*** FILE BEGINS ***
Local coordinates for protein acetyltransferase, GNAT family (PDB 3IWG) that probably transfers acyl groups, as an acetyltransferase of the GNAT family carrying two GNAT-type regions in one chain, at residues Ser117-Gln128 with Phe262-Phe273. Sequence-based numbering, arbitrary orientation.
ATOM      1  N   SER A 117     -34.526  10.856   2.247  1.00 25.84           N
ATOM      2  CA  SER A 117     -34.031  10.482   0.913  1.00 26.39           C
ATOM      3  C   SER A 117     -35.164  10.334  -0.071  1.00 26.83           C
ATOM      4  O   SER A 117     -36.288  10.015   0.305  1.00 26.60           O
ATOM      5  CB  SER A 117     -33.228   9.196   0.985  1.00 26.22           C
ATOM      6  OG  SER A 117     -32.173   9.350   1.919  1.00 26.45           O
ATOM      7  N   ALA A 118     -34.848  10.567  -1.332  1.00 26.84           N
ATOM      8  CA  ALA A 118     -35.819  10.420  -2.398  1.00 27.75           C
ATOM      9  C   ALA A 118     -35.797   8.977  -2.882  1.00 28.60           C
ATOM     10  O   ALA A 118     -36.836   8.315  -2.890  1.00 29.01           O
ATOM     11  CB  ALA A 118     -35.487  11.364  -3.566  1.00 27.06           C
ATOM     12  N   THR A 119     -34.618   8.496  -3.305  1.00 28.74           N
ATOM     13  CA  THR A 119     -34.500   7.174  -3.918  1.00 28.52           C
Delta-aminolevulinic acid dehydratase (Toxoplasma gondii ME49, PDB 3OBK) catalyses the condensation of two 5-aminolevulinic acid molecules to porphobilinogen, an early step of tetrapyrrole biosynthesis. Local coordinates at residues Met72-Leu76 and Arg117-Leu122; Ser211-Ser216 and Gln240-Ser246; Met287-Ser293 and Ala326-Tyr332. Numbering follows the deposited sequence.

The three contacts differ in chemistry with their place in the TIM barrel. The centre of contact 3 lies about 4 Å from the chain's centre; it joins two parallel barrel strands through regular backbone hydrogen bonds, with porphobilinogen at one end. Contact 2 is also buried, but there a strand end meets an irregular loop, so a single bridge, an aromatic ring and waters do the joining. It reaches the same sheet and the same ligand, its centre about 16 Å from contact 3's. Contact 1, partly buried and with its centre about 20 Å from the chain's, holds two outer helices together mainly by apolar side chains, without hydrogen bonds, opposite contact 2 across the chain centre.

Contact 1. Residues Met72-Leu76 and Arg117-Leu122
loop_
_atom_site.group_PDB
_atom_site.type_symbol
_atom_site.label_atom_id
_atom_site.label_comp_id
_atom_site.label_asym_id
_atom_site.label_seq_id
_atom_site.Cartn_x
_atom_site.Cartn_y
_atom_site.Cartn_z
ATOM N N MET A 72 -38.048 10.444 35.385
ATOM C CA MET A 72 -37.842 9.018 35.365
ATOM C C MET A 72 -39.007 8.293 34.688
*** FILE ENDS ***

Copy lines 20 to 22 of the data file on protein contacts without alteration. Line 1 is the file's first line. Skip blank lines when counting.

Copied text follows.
_atom_site.type_symbol
_atom_site.label_atom_id
_atom_site.label_comp_id